Because a few of our Rotary meetings lately have involved local organizations and causes like the Soroptimists, Community Connection and the Food Bank, and because of an empathetic comment from a friend of mine, I got to thinking recently about homelessness. More particularly, I reflected on some of the homeless people I have known over the years, because it strikes me that one of the problems that we have regarding the homeless is that we often look right past them.
Looking back over my life, I suppose the first homeless people I ever knew were my grandparents on my mother’s side. They were the only grandparents I ever knew, because my dad’s parents died before most of us six kids were born. When I was in high school, my grandparents lost their fourplex, convenience store, and gas station to a fire. Everything burned down in one night, and they had nothing left, except the price of a large city lot. They moved in with us the next day, and lived with my folks until each of them passed away. For Papa, that was only about a year. Our Nana lived in our family home for about another decade. But I never really thought of them as homeless, because they just moved from their home right into ours.
When I was a senior in college, I worked at a nursing home in Boston during my summer break, and again when I was home around Christmas time. One day an elderly man (at least at the time I thought a man in his seventies seemed elderly) was brought in, probably by people from social services. He was articulate and well-read, and he didn’t really want to be there. He had been living on the streets, finding warmth with some of his fellow homeless people in subway stations or near heating grates. He told me he liked living with his friends outside better than being in the nursing home. So on Christmas Eve when I showed up for my shift, I was not too surprised to learn that he had slipped away that afternoon, in the middle of a snowstorm. I worked there for only about another week, so I don’t know what became of him. I suspect he stayed on the streets.
When I lived in southern Oregon, I used to see a man living under a railroad bridge or in a nearby drainage culvert whenever I drove into Ashland. He had a long unkempt beard and shaggy hair, and he wore the same heavy winter coat, all year round, even in July and August. Whether you drove past him or walked past him, he never made eye contact. It was as if he didn’t see you, maybe because he assumed you didn’t see him. He died when he was still relatively young, in his forties. I never knew his name, and I have forgotten the name of the man who escaped from the nursing home in Boston.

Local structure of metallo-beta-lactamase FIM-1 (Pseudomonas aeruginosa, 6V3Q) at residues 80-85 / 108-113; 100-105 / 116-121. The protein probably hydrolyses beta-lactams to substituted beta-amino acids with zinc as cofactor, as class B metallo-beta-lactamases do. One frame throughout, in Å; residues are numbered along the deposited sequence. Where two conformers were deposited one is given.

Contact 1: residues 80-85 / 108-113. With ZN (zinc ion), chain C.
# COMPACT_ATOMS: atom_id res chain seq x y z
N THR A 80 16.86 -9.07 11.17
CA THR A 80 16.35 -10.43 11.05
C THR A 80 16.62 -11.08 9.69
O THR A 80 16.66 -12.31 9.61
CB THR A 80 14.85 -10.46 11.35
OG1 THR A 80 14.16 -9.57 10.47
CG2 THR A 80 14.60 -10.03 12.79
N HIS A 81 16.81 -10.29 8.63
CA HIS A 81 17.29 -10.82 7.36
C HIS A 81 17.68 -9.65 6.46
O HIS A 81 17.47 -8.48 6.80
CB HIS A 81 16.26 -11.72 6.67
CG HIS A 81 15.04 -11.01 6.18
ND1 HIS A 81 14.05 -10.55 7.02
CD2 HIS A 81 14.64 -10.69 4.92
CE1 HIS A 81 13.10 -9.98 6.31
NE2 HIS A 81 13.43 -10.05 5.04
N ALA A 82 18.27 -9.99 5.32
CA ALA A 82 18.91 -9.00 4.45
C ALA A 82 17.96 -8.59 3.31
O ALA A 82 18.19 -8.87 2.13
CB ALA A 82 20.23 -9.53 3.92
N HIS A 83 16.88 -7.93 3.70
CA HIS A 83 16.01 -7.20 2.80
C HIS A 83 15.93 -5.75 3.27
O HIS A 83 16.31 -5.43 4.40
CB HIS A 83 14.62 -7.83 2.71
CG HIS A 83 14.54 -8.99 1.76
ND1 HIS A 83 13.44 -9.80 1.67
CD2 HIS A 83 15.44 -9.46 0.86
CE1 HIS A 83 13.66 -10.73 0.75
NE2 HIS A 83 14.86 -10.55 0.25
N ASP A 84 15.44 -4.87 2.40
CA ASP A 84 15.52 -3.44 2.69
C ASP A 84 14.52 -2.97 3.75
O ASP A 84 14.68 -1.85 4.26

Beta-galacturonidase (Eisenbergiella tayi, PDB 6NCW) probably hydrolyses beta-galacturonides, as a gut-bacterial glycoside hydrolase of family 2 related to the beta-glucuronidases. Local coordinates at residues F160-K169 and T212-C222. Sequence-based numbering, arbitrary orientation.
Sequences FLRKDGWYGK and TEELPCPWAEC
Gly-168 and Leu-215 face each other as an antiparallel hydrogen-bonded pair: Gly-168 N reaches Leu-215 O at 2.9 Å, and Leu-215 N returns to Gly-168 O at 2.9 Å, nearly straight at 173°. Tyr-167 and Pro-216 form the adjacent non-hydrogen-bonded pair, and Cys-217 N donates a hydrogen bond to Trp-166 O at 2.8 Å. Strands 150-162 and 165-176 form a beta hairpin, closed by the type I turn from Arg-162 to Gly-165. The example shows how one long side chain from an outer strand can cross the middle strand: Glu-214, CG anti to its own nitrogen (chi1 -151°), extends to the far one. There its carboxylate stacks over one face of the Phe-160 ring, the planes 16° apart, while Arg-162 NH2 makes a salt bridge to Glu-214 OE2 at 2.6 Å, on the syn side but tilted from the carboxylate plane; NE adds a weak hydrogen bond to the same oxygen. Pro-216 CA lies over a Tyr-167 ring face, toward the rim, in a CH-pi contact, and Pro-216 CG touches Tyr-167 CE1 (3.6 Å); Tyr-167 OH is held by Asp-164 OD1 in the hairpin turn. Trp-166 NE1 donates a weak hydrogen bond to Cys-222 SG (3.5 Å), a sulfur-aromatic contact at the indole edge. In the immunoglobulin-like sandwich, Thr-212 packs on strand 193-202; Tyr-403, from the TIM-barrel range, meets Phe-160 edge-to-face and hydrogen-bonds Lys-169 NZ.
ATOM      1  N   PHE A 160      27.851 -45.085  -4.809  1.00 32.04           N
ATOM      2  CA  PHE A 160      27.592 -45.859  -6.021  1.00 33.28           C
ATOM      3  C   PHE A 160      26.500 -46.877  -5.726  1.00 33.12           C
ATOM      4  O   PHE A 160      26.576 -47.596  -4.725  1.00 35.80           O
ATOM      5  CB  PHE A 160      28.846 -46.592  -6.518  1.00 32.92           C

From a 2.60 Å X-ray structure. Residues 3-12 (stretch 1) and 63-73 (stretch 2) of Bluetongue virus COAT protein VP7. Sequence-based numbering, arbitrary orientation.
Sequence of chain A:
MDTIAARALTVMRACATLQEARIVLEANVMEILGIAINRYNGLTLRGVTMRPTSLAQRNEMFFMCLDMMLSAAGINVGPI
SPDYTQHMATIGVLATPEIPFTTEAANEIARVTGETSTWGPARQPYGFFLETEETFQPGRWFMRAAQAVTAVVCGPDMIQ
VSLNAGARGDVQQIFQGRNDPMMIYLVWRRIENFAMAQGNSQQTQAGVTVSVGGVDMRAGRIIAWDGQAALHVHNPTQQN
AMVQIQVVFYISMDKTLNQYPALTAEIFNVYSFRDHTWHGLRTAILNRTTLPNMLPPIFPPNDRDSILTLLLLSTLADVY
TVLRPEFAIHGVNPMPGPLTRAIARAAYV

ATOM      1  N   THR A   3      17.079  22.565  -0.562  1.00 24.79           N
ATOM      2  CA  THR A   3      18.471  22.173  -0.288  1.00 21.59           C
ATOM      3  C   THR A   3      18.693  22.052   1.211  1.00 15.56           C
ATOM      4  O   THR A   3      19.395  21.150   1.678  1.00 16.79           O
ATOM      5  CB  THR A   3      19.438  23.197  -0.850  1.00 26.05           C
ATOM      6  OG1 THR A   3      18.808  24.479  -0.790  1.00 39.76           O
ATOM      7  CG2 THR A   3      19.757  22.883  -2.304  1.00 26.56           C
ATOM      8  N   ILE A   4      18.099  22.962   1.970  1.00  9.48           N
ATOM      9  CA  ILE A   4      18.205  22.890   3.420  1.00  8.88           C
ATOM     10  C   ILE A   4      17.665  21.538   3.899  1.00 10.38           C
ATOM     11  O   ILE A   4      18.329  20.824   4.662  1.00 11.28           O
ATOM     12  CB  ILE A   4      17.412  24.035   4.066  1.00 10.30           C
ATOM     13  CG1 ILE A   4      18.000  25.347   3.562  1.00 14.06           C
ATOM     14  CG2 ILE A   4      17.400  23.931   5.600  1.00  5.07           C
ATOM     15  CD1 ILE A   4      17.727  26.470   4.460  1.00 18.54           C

One homeless man whose name I did know, at least partially, was called “Martin the Goat Man” by all the locals thirty years or so ago in the Rogue Valley. Rumor had it that Martin had once been a nuclear physicist, but he eventually dropped out of regular human society and chose to live instead as a nomad with his small herd of goats. He and his goats would find a friendly landowner and camp out in their fields or sheds for a while, and then move on. He too tried a nursing home briefly, but he found it stifling, so he returned to his outdoor life with his goats.
A Wallowa County man nicknamed Fireball is another homeless person I knew, but only by proximity. He would sometimes camp on the land between the irrigation canal and the river behind our house, or on the bridge over the river behind our neighbor’s house. He had a sleeping bag, but no tent, and winters without shelter are cold here, as you all know. I heard that Fireball was a veteran with drinking issues. A life like his takes its toll on a body and mind, and Fireball died too young. I think he was still in his fifties.
I tell these stories so we all can be more aware, as many good-hearted people in Wallowa County are, of the folks who need our help, not just at Thanksgiving and Christmas, but throughout the year. And bear in mind, the next time you are tempted to turn your eyes away or to be judgmental, that someone in your own family might someday be homeless, and that Jesus was born in a stable, with only a few people and animals there to welcome and comfort him, because there was no room at the inn.
John McColgan writes from his home in Joseph.